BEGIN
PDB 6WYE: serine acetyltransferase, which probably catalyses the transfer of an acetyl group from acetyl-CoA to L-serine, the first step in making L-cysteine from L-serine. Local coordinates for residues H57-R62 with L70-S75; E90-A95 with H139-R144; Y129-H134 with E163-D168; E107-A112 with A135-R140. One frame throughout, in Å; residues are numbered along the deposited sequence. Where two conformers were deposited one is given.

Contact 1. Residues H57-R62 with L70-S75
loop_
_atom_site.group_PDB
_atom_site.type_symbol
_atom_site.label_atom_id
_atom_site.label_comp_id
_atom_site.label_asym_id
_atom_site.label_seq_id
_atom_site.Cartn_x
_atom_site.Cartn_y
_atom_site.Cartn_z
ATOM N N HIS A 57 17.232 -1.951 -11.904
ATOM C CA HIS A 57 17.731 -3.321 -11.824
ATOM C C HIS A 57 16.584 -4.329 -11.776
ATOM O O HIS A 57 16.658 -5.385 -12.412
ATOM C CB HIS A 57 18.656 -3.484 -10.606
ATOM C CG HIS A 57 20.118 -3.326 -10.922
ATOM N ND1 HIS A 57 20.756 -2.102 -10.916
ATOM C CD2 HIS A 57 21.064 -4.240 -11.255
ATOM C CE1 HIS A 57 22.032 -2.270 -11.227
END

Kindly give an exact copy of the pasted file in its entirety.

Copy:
PDB 6WYE: serine acetyltransferase, which probably catalyses the transfer of an acetyl group from acetyl-CoA to L-serine, the first step in making L-cysteine from L-serine. Local coordinates for residues H57-R62 with L70-S75; E90-A95 with H139-R144; Y129-H134 with E163-D168; E107-A112 with A135-R140. One frame throughout, in Å; residues are numbered along the deposited sequence. Where two conformers were deposited one is given.

Contact 1. Residues H57-R62 with L70-S75
loop_
_atom_site.group_PDB
_atom_site.type_symbol
_atom_site.label_atom_id
_atom_site.label_comp_id
_atom_site.label_asym_id
_atom_site.label_seq_id
_atom_site.Cartn_x
_atom_site.Cartn_y
_atom_site.Cartn_z
ATOM N N HIS A 57 17.232 -1.951 -11.904
ATOM C CA HIS A 57 17.731 -3.321 -11.824
ATOM C C HIS A 57 16.584 -4.329 -11.776
ATOM O O HIS A 57 16.658 -5.385 -12.412
ATOM C CB HIS A 57 18.656 -3.484 -10.606
ATOM C CG HIS A 57 20.118 -3.326 -10.922
ATOM N ND1 HIS A 57 20.756 -2.102 -10.916
ATOM C CD2 HIS A 57 21.064 -4.240 -11.255
ATOM C CE1 HIS A 57 22.032 -2.270 -11.227